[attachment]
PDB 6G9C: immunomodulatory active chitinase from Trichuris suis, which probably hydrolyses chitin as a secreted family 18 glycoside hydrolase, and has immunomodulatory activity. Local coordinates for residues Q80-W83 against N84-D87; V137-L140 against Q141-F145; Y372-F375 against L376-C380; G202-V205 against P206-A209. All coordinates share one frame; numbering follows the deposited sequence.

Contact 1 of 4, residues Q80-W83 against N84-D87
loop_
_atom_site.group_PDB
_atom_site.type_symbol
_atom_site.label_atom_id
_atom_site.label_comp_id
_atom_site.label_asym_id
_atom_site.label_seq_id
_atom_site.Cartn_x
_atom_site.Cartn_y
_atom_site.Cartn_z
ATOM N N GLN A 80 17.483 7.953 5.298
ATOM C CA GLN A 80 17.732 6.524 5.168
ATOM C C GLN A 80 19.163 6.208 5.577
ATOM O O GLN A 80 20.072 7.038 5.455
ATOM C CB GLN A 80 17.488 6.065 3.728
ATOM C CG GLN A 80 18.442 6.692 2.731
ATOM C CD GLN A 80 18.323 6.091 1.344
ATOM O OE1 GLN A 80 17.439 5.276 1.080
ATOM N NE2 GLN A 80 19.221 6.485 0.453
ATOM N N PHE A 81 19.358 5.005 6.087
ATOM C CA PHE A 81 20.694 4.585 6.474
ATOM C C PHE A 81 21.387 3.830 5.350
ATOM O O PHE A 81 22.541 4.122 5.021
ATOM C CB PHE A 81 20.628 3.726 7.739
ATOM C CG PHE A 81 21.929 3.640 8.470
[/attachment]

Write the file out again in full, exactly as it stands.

PDB 6G9C: immunomodulatory active chitinase from Trichuris suis, which probably hydrolyses chitin as a secreted family 18 glycoside hydrolase, and has immunomodulatory activity. Local coordinates for residues Q80-W83 against N84-D87; V137-L140 against Q141-F145; Y372-F375 against L376-C380; G202-V205 against P206-A209. All coordinates share one frame; numbering follows the deposited sequence.

Contact 1 of 4, residues Q80-W83 against N84-D87
loop_
_atom_site.group_PDB
_atom_site.type_symbol
_atom_site.label_atom_id
_atom_site.label_comp_id
_atom_site.label_asym_id
_atom_site.label_seq_id
_atom_site.Cartn_x
_atom_site.Cartn_y
_atom_site.Cartn_z
ATOM N N GLN A 80 17.483 7.953 5.298
ATOM C CA GLN A 80 17.732 6.524 5.168
ATOM C C GLN A 80 19.163 6.208 5.577
ATOM O O GLN A 80 20.072 7.038 5.455
ATOM C CB GLN A 80 17.488 6.065 3.728
ATOM C CG GLN A 80 18.442 6.692 2.731
ATOM C CD GLN A 80 18.323 6.091 1.344
ATOM O OE1 GLN A 80 17.439 5.276 1.080
ATOM N NE2 GLN A 80 19.221 6.485 0.453
ATOM N N PHE A 81 19.358 5.005 6.087
ATOM C CA PHE A 81 20.694 4.585 6.474
ATOM C C PHE A 81 21.387 3.830 5.350
ATOM O O PHE A 81 22.541 4.122 5.021
ATOM C CB PHE A 81 20.628 3.726 7.739
ATOM C CG PHE A 81 21.929 3.640 8.470